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  • testmantestman Member Plus
    Shit I just this:

    I hope they didn't lose 17 million usd. They are honestly the best exchange in Canada. Following....
    I am he as you are he as you are me, and we are all together. See how they run like pigs from a gun, see how they fly.
  • CoinGuyCoinGuy Administrator
    I see the firestorm on this and the issues some are having, I think Quadrigacx will be open and honest about this, eventuallly, but they have lots of fires to put out. I am willing to give them the benefit of the doubt as historically they've been rock solid.
  • CoinGuyCoinGuy Administrator
    @justdude and all, in case you missed it comment from Quadrigacx on Reddit

    Earlier this week, we noticed an irregularity with regards to the sweeping process of incoming Ether to the exchange. The usual process involved sweeping the ether into a ETH/ETC splitter contract, before forwarding the ether to our hot wallet. Due to an issue when we upgraded from Geth 1.5.3 to 1.5.9, this contract failed to execute the hot wallet transfer for a few days in May. As a result, a significant sum of Ether has effectively been trapped in the splitter contract. The issue that caused this situation has since been resolved.

    Technical Explanation

    In order to call a function in an Ethereum contract, we need to work out its signature. For that we take the HEX form of the function name and feed it to Web3 SHA3. The Web3 SHA3 implementation requires the Hex value to be prefixed with 0x - optional until Geth 1.5.6.

    Our code didn't prefix the Hex string with 0x and when we upgraded Geth from 1.5.3 to 1.5.9 on the 24th of May, the SHA3 function call failed and our sweeper process then called the contract with an invalid data payload resulting in the ETH becoming trapped.

    As far as recoverability is concerned, EIP 156 ( could be amended to cover the situation where a contract holds funds and has no ability to move them.


    While this issue poses a setback to QuadrigaCX, and has unfortunately eaten into our profits substantially, it will have no impact on account funding or withdrawals and will have no impact on the day to day operation of the exchange.

    All withdrawals, including Ether, are being processed as per usual and client balances are unaffected.
  • BruceWayneBruceWayne Member Plus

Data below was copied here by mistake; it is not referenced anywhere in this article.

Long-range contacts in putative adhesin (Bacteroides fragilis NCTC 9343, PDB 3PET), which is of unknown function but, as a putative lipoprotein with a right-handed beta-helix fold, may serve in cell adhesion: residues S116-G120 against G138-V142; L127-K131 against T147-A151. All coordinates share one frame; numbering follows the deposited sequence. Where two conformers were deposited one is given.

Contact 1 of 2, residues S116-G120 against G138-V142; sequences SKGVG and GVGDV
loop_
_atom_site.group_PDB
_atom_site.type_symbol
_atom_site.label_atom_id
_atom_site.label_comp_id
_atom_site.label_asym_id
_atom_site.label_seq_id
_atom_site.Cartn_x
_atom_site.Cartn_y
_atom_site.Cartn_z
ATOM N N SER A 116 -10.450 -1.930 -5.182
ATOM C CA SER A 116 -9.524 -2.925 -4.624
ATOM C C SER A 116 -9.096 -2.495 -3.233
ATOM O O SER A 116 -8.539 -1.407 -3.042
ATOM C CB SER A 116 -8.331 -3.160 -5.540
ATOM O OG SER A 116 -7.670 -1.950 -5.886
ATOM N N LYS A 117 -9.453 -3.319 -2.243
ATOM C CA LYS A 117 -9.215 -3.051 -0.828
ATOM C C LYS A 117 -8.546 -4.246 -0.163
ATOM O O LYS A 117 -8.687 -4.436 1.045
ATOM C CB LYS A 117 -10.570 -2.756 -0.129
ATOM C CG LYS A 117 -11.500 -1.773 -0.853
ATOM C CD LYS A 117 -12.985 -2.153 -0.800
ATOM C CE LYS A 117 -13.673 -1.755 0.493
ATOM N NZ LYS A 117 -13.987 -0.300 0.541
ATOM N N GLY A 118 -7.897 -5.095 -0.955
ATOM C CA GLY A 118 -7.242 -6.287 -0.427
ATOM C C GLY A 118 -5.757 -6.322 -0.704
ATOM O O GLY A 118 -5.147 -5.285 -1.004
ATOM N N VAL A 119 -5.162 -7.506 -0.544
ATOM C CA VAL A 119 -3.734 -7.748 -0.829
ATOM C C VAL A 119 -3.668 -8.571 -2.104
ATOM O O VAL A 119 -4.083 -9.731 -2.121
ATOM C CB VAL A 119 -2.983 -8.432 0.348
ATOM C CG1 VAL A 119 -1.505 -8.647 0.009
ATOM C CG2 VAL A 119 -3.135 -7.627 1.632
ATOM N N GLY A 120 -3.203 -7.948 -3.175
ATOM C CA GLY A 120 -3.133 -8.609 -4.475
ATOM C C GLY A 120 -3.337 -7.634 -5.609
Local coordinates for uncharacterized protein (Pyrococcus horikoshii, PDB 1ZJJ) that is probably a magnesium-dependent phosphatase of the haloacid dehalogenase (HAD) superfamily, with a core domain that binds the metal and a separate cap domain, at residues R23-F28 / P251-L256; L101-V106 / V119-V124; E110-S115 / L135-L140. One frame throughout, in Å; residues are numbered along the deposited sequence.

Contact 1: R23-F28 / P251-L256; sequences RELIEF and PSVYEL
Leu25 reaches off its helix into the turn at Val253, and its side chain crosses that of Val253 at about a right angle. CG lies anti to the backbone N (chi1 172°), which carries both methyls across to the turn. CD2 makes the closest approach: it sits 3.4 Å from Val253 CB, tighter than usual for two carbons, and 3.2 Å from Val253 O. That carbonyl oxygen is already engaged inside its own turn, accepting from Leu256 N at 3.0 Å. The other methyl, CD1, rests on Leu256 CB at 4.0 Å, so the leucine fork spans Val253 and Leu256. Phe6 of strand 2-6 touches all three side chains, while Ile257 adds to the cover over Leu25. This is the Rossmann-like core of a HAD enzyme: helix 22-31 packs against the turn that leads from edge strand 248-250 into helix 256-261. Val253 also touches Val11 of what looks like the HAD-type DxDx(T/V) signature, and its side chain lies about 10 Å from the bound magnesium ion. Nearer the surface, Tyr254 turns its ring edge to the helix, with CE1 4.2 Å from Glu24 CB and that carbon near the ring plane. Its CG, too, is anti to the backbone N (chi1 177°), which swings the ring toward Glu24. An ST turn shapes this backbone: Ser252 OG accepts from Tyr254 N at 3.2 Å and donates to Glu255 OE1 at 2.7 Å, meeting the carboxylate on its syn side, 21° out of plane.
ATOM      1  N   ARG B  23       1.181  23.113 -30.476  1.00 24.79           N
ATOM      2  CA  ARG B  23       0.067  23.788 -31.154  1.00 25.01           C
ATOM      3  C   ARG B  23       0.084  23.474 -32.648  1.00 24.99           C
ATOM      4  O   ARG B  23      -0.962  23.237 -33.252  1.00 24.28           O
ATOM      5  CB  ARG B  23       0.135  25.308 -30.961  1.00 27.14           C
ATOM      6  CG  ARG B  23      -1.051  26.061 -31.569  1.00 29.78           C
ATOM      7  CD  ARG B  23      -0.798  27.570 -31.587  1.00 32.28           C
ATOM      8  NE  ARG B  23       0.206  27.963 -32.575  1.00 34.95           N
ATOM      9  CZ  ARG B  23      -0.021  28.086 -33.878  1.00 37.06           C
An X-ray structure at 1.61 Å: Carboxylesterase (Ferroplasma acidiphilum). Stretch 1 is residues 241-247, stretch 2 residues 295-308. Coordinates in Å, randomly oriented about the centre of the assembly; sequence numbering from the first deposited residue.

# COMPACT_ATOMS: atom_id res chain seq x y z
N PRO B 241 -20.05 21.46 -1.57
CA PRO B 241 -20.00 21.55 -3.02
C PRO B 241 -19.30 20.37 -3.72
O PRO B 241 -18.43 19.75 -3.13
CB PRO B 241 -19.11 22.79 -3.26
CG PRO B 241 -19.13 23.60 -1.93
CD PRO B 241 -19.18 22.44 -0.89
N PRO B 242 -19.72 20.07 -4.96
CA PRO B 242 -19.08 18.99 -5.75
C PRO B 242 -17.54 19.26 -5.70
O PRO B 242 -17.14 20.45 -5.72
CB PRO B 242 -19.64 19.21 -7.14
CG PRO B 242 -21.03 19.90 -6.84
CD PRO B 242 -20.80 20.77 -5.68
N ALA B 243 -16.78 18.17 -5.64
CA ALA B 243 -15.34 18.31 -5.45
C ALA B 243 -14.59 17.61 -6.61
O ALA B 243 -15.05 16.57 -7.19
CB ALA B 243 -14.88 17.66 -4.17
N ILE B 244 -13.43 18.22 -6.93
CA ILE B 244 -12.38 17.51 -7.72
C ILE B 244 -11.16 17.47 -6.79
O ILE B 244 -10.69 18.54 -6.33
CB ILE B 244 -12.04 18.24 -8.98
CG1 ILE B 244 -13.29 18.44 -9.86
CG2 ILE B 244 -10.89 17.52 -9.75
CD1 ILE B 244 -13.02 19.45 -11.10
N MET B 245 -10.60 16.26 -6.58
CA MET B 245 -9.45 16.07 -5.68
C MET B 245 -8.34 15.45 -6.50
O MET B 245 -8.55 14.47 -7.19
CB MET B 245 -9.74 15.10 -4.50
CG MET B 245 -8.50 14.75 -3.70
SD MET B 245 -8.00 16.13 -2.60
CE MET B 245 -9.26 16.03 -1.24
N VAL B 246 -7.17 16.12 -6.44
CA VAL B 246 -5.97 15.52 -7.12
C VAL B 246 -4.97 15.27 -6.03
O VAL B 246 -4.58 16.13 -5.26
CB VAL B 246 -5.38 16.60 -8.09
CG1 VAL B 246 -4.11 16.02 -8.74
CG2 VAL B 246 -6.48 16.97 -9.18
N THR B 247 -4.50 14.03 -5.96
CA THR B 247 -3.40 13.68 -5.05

All I can say is "wow. Just, wow." I mean I do A LOT of programming in this area I also have insane checks and balances because I know that a catastrophic failure is always somewhere in the weeds. Even when I think I can handle 99.999% of situations I'm still uncovering moments where a bot just sold 20 BTC worth of something when it shouldn't have, and I lucked out because that was actually the best move it could have made. I'm getting into XRP markets right now as well as coding lots into the RCL features which is also written in Javascript. But I mean coming from a Python/C/C++/C# background I keep looking at these infrastructures and keep thinking "why is what is being sold as a racing car and handles a massive amount capital running on Toyota Corolla that is Javascript. It's like building your entire business model on your first bike with it's training-wheels still attached."

    I mean yes. This is the wild west and people will dump tons of money down anyone's throat as long as it gets to market fast. This is very much like 1999 which I remember quite vividly because I was just about to graduate from high-school and dropped out for a well-paying job just before it all collapsed. When I see stuff like this I keep thinking there are far too many people dumping money down this project and they're hiring anyone who can do a basic script to be the foundation of what they're doing. From a development side, I fucking feel for the guy who wrote that function. It's like doing a massive misplay which might not gain attention, but it was during the Stanley Cup finals. Anyone and everyone will do a postmortem.
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